And running in the background of your mind, I think you're always saying, maybe it's a mistake. Maybe they're wrong about this.
They got the wrong section and they’re going to have to retest it.
You’re always hopeful but it's the scariest thing you can go through. Things go white and stay that way for a couple of months.
And so the journey began for Jon and Barbara, when their active 12-year-old daughter, Shelby, was diagnosed with Ewing's Sarcoma, a rare type of bone cancer.
You know we all react to stress differently but at times like those how we as parents react to that stress has a direct bearing on our child which to a large extent is looking to us the parents to see how to act. She wasn't keen on talking about it. And one time I said, Shelby I know you don't want to talk about it, but is it okay, if I talk and you just listen? She said that'd be alright. So, I just talked about things like, okay if you can envision your best, the best example of someone that was an amputee, that was the most well adjusted, what would that be? What would describe that person? And really I guess what I tired to do is just introduce these ideas into her brain. She's a 12-year-old girl. She has never seen an amputee. Much less did she know really how to become a successful amputee. What I mean by successful is one that is not bitter, one that doesn't feel sorry for his or herself. And just moves on with life like nothing happened. And that's something that the parent or a trusted adult can lead the way on that. And I think that's part of the parent's job. Again we can't cure the cancer. The doctors do that. But we can lead the way in how to approach the life after cancer.
I remember I'd come home with friends and there'd be a sign on the door that said, “Don't cough when you're inside. Shelby's blood count is low.” And I think that was the worst time.
It was during his spring season when he had many, many baseball games and we made sure one of us was at every single athletic function that he had. One could be at the hospital, but one had to be with Shea. There was only one time and that was the day of her amputation. The two of us did stay down at the hospital and spend the night with her that night. Every single night, one of us would go home and one of us would stay at the hospital just so he felt that we were still a cohesive family unit.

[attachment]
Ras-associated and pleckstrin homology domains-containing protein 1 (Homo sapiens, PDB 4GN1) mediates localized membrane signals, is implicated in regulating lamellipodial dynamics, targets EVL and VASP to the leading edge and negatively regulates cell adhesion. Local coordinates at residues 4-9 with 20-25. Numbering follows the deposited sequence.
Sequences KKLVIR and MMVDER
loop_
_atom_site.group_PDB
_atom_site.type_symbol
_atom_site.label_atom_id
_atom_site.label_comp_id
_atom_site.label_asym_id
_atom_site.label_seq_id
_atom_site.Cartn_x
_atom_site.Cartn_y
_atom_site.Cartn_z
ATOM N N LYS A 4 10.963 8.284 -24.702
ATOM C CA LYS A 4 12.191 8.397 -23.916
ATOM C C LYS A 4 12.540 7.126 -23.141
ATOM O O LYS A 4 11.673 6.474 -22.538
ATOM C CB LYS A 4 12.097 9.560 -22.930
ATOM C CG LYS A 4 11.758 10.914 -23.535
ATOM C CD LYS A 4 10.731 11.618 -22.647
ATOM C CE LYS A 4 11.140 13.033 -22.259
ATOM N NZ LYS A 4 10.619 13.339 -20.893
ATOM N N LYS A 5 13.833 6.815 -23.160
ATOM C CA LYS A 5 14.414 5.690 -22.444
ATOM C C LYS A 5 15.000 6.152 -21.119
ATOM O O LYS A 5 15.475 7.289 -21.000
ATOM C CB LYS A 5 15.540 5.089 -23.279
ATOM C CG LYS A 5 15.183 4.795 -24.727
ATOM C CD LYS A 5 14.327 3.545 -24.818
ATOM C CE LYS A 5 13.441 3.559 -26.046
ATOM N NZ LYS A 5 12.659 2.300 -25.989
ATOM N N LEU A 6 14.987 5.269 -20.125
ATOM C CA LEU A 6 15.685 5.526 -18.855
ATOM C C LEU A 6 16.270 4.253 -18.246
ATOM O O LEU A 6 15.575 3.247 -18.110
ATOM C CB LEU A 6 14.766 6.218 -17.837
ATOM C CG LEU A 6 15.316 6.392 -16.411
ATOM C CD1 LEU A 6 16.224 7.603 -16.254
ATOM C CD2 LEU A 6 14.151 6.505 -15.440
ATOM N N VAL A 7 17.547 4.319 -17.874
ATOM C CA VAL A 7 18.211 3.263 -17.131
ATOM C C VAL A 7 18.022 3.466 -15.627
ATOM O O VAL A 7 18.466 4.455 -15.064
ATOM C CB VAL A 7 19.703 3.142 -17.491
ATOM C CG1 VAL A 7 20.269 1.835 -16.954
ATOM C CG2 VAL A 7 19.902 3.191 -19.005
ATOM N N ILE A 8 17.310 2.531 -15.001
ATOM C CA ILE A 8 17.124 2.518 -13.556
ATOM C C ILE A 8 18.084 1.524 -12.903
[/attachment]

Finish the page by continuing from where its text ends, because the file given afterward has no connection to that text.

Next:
As a parent I think it’s your job to just keep the ship upright. And there are some stormy waters here but try to think clearly and things can be easier than what they might otherwise be. When children get this bad news they want to blame somebody, the doctor, or something like that, and if the parent backs that up again, that just contributes to some negative situation. The second thing, I think is to remember that your spouse is feeling just as scared and heart broken as you are. So, you have to support one another and even if you're feeling down, and if you notice that your wife or your husband is also feeling down, may be its time to buck yourself up a little bit. That would be my suggestion. Otherwise, let’s face it, we can turn a bad situation into a terrible situation if you're not really taking care of one another along the way - being sensitive to each other's feelings.
Its important that the parent makes sure that the child follows the chemotherapy protocol as close to the letter as possible. We've seen cases where people blew off that last chemo, or said, let’s put off that last round of chemo for two months.
Because we've got a trip planned or something.
Yeah, we've got a trip planned and...
Just follow what the doctor says.
It's a bad idea. You need to do exactly what the doctors say. So we learned very quickly to rely very heavily on the advice M. D. Anderson was giving. They never said this is the way we're going to do it. They gave us options. We made the decisions, but they were very helpful in guiding us along those lines.
I remember I was worried about things like, nobody is going to take me to the prom and you know, I'm not going to be normal. I'm always going to be, you know, the girl that had cancer. But it’s not like that at all. It’s not like that at all. And it’s definitely what you make it. It can be a horrible experience or it can be a bad experience that you sort of learn from and that you're a better person from.
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